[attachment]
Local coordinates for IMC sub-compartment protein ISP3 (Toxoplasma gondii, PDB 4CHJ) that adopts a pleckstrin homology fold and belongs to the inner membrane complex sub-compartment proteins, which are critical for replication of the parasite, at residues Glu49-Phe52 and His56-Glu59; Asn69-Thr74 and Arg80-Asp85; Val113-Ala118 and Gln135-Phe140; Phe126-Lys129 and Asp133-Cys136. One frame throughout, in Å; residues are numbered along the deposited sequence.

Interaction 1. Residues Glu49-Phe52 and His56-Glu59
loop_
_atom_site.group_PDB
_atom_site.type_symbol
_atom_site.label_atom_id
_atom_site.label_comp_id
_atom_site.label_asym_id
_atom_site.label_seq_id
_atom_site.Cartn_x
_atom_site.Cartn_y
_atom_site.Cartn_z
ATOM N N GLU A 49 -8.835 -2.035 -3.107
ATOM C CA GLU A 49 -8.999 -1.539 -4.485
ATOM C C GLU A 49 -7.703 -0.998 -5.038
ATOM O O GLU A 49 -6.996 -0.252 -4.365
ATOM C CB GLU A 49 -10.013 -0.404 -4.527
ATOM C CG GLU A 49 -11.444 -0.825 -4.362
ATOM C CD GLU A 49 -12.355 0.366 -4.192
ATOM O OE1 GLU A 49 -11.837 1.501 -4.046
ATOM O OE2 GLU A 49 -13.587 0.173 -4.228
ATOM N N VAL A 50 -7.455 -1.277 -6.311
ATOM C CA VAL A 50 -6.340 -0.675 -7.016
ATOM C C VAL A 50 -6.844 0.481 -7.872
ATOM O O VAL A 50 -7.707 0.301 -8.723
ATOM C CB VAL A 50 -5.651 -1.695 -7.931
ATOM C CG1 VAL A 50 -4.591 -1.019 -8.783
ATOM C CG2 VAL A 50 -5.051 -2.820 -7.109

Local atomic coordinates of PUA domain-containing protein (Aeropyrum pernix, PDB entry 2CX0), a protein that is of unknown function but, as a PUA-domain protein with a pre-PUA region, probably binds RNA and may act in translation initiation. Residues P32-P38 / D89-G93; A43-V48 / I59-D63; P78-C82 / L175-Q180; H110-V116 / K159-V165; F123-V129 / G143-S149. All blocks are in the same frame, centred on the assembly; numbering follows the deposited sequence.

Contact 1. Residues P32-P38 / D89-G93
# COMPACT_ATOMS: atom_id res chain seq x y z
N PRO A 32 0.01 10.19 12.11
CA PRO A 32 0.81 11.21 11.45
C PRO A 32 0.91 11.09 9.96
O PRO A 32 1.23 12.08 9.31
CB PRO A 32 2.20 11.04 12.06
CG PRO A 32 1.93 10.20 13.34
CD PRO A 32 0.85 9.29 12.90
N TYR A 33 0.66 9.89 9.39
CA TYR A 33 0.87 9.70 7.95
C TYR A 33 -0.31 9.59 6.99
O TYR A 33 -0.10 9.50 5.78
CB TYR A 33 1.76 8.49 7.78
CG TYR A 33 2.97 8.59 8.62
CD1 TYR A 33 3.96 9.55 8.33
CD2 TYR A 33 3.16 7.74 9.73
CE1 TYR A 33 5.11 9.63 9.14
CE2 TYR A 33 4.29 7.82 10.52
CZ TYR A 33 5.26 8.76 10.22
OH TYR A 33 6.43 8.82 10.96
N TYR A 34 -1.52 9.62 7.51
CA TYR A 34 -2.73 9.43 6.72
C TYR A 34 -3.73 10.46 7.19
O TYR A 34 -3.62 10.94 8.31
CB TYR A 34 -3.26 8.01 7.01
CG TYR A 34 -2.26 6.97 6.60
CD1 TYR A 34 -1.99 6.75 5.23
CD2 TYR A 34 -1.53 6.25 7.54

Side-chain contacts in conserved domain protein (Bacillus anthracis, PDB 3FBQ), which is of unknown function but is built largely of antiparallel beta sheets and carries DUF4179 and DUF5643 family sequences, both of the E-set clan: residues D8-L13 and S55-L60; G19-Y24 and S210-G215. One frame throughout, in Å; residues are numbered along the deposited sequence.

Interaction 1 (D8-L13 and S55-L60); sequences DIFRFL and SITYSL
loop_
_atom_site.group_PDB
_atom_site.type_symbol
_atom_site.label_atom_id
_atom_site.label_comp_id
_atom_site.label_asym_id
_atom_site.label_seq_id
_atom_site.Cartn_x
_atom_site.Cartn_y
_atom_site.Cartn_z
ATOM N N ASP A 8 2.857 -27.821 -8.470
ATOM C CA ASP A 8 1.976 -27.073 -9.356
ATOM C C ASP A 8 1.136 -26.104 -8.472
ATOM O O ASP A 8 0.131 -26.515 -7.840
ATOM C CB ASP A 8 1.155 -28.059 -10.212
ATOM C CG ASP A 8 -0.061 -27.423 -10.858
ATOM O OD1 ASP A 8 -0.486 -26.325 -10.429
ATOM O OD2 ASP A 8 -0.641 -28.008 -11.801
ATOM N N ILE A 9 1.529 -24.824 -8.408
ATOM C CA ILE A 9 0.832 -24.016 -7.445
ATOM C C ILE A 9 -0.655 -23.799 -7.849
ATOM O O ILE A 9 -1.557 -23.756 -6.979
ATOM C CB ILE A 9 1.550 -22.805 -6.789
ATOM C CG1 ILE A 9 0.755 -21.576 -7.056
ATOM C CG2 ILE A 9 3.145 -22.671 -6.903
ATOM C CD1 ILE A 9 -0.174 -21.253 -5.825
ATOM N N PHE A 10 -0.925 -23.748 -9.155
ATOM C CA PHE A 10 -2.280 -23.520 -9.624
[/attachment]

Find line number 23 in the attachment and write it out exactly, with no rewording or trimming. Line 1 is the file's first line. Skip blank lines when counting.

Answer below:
ATOM C CA VAL A 50 -6.340 -0.675 -7.016